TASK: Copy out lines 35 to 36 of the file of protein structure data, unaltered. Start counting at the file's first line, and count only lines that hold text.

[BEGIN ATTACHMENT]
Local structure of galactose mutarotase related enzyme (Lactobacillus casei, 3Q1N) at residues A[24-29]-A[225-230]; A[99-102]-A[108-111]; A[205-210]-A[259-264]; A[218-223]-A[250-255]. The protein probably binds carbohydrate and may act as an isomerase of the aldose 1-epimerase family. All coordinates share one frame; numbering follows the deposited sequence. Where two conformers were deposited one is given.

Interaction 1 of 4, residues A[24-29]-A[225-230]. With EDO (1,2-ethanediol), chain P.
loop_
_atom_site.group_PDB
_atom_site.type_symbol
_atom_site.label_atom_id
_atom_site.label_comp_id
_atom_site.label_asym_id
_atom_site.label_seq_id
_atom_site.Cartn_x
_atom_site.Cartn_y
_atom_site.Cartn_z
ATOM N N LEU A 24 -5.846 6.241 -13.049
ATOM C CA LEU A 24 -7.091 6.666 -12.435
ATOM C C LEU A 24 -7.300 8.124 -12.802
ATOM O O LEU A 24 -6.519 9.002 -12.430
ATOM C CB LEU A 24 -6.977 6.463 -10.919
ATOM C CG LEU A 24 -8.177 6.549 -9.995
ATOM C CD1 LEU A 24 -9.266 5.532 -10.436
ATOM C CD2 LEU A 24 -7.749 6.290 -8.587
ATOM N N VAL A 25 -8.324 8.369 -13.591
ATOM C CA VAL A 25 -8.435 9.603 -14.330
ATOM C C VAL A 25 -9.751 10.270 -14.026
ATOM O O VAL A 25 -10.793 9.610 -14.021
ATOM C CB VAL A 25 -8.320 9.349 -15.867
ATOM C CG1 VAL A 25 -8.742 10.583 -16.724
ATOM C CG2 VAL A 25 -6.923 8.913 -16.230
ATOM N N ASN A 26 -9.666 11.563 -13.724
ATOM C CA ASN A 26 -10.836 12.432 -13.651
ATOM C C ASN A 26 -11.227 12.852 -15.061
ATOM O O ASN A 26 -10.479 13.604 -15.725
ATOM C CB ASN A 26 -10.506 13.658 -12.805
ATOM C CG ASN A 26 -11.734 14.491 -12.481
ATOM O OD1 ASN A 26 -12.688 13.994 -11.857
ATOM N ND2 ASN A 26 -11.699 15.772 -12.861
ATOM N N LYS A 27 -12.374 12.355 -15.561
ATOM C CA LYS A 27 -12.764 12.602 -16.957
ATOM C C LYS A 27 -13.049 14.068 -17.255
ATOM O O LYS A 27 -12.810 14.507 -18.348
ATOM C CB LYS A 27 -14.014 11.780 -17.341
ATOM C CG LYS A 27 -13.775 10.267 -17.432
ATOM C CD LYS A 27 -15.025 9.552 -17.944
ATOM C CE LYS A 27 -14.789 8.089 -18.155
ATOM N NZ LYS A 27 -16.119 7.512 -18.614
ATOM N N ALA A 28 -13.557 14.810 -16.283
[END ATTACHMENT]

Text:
ATOM N ND2 ASN A 26 -11.699 15.772 -12.861
ATOM N N LYS A 27 -12.374 12.355 -15.561